It's a give-and-take scenario for this imperfectly-tuned indie, but it's worth taking for the pluses that Paper Man offers.
Video and Audio:
MPI Home Entertainment offers up Paper Man in a 1.85:1 widescreen-enhanced presentation that preserves its original aspect ratio, which cradles In Bruges cinematographer Eigil Bryld's close-quartered shots well. Colors mostly skew either towards the drabness of its Long Island locale to the somewhat stale-feeling house that Richard's living in, which the transfer handles in properly-contrasted fashion. Darker scenes in the kitchen over talks of soup reveal competency in lighting, while the exterior lighting stays properly cool in Richard's travels through town. The film's look stays preserved, if a bit harsh, while also keeping a relative film-like presence about the standard-definition image. Some instances of edge halos and a bit of blocking crop up, but it's otherwise a very clean, crisp image.
Paper Man's Dolby Digital 5.1 track serves the purposes of the film fine enough, emphasizing the dialogue-driven rhythm. Not a lot to really discuss here, as the balance of vocal delivery and ambient work encapsulates the picture just fine, with a few effects -- the crashing of waves on a shore, Reynolds' enhanced booming voice as Captain Excellent, and the chopping-up of a fish -- properly hit against the sound stage. The guitar-strumming in the score rings true, while the thumping of party music hits the lower-frequency track on a few notable occasions. Optional English SDH and Spanish subtitles are available with the English language track.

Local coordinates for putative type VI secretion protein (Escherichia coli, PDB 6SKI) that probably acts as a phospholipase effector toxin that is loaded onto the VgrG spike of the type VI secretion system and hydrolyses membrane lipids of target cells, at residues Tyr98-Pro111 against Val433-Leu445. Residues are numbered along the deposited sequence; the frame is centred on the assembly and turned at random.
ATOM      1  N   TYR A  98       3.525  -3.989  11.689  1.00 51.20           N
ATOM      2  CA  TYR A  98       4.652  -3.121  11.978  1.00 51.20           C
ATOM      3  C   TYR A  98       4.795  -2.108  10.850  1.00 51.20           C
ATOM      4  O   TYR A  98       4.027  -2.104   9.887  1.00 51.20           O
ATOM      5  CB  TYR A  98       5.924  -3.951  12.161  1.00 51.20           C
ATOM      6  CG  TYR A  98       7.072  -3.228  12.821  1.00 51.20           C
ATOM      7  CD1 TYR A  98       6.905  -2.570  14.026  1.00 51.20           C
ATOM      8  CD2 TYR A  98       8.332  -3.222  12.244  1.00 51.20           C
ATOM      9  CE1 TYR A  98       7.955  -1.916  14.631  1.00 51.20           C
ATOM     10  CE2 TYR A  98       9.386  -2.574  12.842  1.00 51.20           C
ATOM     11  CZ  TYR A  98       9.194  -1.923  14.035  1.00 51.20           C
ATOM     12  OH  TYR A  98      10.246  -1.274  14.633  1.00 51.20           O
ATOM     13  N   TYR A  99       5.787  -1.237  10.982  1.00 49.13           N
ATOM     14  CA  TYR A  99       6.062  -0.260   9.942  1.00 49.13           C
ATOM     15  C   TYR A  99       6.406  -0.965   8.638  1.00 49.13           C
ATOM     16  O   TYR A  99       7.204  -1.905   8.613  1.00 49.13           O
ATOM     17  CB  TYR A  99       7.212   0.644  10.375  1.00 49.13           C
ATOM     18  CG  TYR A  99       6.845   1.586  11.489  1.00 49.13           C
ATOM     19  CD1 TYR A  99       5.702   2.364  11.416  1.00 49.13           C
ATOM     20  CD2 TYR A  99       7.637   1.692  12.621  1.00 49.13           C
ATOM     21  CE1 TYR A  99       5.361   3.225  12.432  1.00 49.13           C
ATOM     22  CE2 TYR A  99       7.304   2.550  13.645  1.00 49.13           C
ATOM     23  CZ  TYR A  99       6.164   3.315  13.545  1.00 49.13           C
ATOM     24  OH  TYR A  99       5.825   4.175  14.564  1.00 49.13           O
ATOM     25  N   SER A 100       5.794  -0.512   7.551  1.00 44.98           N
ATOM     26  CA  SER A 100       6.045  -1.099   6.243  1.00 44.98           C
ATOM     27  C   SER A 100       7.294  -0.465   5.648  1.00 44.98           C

Aside from a standard Making-Of (12:43, 16x9) that features stock expository interviews with the directors and the actors, all we've got is a Trailer (2:23, 16x9). A directors/writers commentary with the Mulroneys would've been nice for a feature like this.
I like Paper Man, but it's also possible to see why some wouldn't. The quirk's laid on pretty thick in this story of a 40-something writer who still relies on his childhood imaginary friend, Captain Excellent, for inspiration and a bit of comfort, which then transitions into a melodramatic spiral involving Richard's relationships with his wife and his new teenage friend, Abby. It takes wading through a bit of blunt weirdness, especially revolving around exactly how inert and strange Richard can be, but the humor and compelling performances from the leads -- especially an exquisite turnout from Emma Stone -- dress up the endearing story of chatting with oneself for inspiration and the process of growing up in shoddy situations. Recommended
Thomas Spurlin, Staff Reviewer -- DVDTalk Reviews | Personal Blog/Site